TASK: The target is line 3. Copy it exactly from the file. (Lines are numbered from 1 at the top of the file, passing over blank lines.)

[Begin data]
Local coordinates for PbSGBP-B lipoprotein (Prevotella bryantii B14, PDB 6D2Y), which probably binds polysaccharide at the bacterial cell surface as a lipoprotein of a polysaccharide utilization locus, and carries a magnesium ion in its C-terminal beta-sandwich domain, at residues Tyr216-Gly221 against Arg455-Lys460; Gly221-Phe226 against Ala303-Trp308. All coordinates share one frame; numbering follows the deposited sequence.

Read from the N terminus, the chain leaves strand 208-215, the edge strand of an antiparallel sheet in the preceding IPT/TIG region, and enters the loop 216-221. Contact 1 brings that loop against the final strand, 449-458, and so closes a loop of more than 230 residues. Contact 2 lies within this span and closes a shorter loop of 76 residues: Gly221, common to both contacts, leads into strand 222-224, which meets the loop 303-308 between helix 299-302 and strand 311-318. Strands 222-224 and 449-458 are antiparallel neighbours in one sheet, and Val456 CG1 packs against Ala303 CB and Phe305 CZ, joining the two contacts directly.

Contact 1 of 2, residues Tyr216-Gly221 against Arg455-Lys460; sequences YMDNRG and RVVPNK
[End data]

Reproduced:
Contact 1 of 2, residues Tyr216-Gly221 against Arg455-Lys460; sequences YMDNRG and RVVPNK